The noria is located near the Casa Fosca bifurcation, before the Rebollet Canal. The situation of this noria evidences the impossibility of watering those fields located before or near the first diverted canals, making it necessary to create other systems for obtaining water. In fact, the proliferation in the 20th century of water well pumps altered significantly a good part of the dry lands in our region. So where formerly olive, almond and carob trees abounded, now we can see intensive irrigated lands with orange trees. This element uses animal traction to move a mechanism that lifts water to the surface from the subsoil, through an excavated well.

Els llavadors públics

Washhouses appeared in the second half of the 19th century. In Potries we also find a considerable number of private washhouses bordering the Rebollet Canal, as it traverses the village. An architectural and ethnological ensemble of our urban landscape, very typical and defining the use of water in the last centuries. Until the decade of the 60s in the 20th century, there were in Potries four public washhouses, two of which are still conserved, one in the Corts Valencianas Street and another in the back of the Church. All of them took advantage of the water driven by the Rebollet Canal, with big stone slabs leaning towards the interior of one of the walls, where people could wash their clothes or dishes. Nowadays, Potries conserves two washhouses, one in the Corts Valencianes Street and another behind the Church, both recovered.

El galliponts

The Ferrocarril d’Alcoi (Alcoi Railway) footbridge. This element is located south of Potries, in the Campina allotment, near the facilities of Molí Canyar. This footbridge was built at the end of the 19th century, so that the Alcoi-Gandia Railway company workers and the other people could pass over the Common Canal of Oliva without problems.
Following the disappearance of the railroad, the footbridge over the canal lost its great functionality. It is made of facing bricks, with a small arch and two counterforts. The conservation status is optimal today, without presenting any serious deterioration.

The Camí Reial (Royal Way) footbridge. In front of the main facade of the Molí Canyar, there was a road paved in setts built in the 20s of the last century, during the dictatorship of Primo de Rivera, and in that point there was a footbridge over the canal diverted from the mill. At this point, the canal is below the street level. Until not many years ago, there was a dense reedbed that might be the reason, along with the transfer of the mill to the Aynat family, for its new name as Molí Canyar (Reed Mill).

Àngel Domínguez pottery

The Àngel Domínguez pottery is the last trace of this traditional craft developed in Potries for centuries, an activity that reflects the way our ancestors lived and worked, as well as their cultural legacy. This millennial tradition and way of living ended with the death of Àngel Domínguez in 1983, the last active potter in the town.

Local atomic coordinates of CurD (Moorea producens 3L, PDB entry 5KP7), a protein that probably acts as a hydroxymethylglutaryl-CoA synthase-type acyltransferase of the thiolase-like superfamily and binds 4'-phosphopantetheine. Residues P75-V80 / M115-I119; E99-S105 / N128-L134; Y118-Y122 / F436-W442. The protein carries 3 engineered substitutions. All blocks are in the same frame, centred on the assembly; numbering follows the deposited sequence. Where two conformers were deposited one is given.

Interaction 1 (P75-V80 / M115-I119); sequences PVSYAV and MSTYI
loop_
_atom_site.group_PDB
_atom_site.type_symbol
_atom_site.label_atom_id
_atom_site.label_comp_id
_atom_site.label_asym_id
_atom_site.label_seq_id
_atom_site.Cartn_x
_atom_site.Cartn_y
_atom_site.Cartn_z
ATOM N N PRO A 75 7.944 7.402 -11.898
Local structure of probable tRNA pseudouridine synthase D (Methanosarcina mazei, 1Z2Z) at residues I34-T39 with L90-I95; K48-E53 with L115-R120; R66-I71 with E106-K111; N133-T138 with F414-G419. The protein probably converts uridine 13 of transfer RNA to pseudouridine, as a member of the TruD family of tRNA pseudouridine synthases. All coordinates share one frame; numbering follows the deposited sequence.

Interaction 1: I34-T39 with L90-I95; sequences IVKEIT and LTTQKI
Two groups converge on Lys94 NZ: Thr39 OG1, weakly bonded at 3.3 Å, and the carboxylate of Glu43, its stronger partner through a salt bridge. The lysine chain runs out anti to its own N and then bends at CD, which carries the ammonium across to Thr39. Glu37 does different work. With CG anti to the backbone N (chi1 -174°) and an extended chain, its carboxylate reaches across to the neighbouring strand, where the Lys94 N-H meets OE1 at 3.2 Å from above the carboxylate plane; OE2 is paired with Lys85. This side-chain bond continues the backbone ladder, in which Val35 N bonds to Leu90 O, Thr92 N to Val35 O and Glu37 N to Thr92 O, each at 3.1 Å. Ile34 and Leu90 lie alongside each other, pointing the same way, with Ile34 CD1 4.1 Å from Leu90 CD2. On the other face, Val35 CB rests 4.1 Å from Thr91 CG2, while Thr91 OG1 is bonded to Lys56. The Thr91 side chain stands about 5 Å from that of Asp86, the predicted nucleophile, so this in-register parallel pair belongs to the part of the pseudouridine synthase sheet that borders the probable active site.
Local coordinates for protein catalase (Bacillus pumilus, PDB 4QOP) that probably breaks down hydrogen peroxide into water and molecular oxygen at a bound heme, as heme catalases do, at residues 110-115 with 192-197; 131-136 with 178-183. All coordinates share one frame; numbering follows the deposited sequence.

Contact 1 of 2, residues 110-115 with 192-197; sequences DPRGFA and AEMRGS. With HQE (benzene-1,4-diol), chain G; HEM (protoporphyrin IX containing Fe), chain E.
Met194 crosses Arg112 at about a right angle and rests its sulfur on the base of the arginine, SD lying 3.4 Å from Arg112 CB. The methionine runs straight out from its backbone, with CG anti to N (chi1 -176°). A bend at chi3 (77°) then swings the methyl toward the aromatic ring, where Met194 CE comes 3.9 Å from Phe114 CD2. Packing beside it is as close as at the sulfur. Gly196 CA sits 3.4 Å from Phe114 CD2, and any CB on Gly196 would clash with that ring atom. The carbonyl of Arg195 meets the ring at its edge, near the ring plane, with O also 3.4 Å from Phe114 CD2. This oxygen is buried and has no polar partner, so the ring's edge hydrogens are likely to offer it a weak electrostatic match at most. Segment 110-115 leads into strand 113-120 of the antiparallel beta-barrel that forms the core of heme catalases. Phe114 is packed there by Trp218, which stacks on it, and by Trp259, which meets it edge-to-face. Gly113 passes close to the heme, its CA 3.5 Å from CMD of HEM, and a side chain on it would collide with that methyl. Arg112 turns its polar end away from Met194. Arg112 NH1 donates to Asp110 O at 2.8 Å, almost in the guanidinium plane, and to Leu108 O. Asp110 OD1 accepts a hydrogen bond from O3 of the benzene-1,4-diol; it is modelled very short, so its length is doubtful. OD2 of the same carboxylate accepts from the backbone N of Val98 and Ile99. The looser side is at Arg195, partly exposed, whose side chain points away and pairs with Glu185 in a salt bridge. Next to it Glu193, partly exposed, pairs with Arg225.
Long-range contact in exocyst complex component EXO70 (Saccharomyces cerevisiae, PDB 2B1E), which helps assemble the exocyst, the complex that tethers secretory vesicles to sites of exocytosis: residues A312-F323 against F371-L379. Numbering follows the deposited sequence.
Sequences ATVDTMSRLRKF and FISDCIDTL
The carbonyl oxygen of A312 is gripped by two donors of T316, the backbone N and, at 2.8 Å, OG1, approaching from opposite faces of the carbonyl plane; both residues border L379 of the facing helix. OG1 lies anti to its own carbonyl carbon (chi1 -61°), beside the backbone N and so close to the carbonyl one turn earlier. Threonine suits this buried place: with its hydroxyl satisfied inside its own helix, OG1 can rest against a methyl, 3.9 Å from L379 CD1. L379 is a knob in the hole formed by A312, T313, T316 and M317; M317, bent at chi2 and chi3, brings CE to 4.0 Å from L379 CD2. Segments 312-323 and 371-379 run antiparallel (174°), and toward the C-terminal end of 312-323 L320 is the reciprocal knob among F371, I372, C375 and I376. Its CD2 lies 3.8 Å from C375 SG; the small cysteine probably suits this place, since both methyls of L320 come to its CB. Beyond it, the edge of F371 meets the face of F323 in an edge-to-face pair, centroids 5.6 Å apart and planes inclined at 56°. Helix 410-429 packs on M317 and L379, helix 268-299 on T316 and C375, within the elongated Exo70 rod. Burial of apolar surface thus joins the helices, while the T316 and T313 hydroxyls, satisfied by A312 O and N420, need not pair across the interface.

Àngel Domínguez Pottery-Museum Facade.

It is located in a sector of the town where there were several potteries (up to a total of five documented at the beginning of the 20th century), around the old Terrisseria (Pottery) Street, which marked the outer urban limits, given the contaminating nature of this activity.

The house, built at the end of the 18th century, is a two-storey house with two main bodies and a central courtyard. Under the appearance of a traditional village house, it conceals a pottery workshop and a large kiln.

Its entrance looks alike many typical rural houses of the time, having a central space with rooms on both sides. The bedrooms are in the first bay.

Moving forward, in the second bay we find the core space of the traditional family life, around a table and a fireplace, where oral traditions were passed down from generation to generation.

Moving forward, in the second bay we find the core space of the traditional family life, around a table and a fireplace, where oral traditions were passed down from generation to generation.


 Domestic area, the kitchen-dining-living room.

It occupies the entire second bay, and still preserves the original elements of the house, such as the fireplace, the kitchen, or the pantry with its shelves. This, together with the original furniture, tools and objects, allowed us to recreate the atmosphere of the most vital place in the house, which had the function of kitchen, dining room and living room.

In the third bay there is the workshop, where we can see a collection of typical devices and tools, such as the bench and the potter’s kick-wheel, the electric wheel’s bench, the electric motor and the transmitters, or the electric varnish mill. On the left side of the bay we also find an entry to a small room called the clay storehouse, where the clay plates decanted in the ponds were stored.

 Craft area. The potter’s kick-wheel.

Further into the house, after the workshop area, there is a court where the decant ponds and the kiln are located. There are two decant ponds, a higher but smaller one where the mud and water were poured, and another lower but wider one where the clay already mixed and filtered was stomped.

 Image of the decant ponds.

Next we see the kiln, where the casseroles, pots and other pottery pieces were fired, being a fundamental element in the pottery trade. With a vertical chimney, it is located at the end of the courtyard, and is also called the “morú” (sooty). It is made of solid bricks, with a thick masonry and lime mortar wall on the front, and two clearly differentiated parts, connected by an exterior staircase.

The fire place, at the bottom, is a rectangular space covered with a perforated barrel vault, and a small opening to insert the firewood and light the fire. Over it there is the firing chamber, a smaller, circular space covered with an also perforated vault where the pottery works were placed through an opening.